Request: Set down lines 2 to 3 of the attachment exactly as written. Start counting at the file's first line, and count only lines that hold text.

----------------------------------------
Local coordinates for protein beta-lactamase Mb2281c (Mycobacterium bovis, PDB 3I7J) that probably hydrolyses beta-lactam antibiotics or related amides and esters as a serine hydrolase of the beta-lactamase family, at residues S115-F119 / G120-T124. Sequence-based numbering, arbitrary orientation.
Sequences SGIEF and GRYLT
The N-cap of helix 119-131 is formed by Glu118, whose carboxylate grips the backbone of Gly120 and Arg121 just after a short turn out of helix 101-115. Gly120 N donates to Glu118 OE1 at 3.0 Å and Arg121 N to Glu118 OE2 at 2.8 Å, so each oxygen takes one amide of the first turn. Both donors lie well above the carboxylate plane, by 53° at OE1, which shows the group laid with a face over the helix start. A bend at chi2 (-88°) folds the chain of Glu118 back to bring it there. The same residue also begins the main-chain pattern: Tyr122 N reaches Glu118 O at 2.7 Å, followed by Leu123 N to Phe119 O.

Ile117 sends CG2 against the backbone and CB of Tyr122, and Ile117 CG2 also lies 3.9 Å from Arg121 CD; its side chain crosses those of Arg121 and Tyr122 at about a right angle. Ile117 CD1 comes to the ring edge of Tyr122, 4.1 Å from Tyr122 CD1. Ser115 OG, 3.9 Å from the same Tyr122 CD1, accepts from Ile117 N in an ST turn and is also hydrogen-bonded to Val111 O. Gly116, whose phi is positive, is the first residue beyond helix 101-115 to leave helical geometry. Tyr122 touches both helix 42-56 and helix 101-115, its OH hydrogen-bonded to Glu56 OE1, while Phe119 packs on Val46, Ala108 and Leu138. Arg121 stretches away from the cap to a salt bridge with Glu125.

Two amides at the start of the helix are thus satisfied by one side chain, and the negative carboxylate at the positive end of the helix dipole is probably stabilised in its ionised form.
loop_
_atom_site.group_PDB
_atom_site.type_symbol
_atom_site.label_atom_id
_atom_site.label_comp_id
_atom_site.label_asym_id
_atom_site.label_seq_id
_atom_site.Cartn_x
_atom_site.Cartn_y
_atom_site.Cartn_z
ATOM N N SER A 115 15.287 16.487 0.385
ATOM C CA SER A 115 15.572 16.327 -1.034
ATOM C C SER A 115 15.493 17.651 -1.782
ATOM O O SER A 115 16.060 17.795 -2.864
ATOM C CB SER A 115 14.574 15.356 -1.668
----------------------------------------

Sequences SGIEF and GRYLT
The N-cap of helix 119-131 is formed by Glu118, whose carboxylate grips the backbone of Gly120 and Arg121 just after a short turn out of helix 101-115. Gly120 N donates to Glu118 OE1 at 3.0 Å and Arg121 N to Glu118 OE2 at 2.8 Å, so each oxygen takes one amide of the first turn. Both donors lie well above the carboxylate plane, by 53° at OE1, which shows the group laid with a face over the helix start. A bend at chi2 (-88°) folds the chain of Glu118 back to bring it there. The same residue also begins the main-chain pattern: Tyr122 N reaches Glu118 O at 2.7 Å, followed by Leu123 N to Phe119 O.